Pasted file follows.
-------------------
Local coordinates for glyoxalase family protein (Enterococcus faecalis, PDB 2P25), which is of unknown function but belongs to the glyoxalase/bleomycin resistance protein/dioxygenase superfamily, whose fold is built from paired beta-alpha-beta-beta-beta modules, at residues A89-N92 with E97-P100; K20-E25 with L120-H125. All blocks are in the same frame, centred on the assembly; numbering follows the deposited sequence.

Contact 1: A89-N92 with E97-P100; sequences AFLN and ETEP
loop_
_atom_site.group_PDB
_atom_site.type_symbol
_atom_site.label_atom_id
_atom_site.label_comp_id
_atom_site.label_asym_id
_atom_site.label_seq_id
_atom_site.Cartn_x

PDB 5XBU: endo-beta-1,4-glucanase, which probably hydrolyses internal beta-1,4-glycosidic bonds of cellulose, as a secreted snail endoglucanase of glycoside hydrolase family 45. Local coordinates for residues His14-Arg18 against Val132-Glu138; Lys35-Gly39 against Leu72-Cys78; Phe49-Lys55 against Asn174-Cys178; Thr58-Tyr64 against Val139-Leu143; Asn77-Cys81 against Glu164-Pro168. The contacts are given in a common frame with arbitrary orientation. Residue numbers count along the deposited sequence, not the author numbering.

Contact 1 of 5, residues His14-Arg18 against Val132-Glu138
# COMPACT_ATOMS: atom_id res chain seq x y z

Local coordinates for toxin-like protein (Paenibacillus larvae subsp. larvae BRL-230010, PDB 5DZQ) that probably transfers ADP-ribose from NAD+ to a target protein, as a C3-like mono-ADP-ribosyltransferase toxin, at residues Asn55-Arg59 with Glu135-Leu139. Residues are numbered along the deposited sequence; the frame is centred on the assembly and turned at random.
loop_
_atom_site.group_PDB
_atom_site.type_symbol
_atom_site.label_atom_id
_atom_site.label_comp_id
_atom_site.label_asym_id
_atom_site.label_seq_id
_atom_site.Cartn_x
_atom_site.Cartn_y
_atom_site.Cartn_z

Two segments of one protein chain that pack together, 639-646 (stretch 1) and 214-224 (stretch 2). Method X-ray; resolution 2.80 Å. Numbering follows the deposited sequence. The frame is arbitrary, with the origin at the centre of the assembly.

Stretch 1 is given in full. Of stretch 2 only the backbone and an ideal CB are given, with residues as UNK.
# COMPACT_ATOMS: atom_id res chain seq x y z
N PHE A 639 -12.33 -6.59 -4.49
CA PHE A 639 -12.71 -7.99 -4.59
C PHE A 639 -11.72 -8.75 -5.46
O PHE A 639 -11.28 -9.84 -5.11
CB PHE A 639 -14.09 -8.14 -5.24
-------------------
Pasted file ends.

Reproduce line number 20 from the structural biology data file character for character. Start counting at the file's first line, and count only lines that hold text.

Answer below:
_atom_site.label_asym_id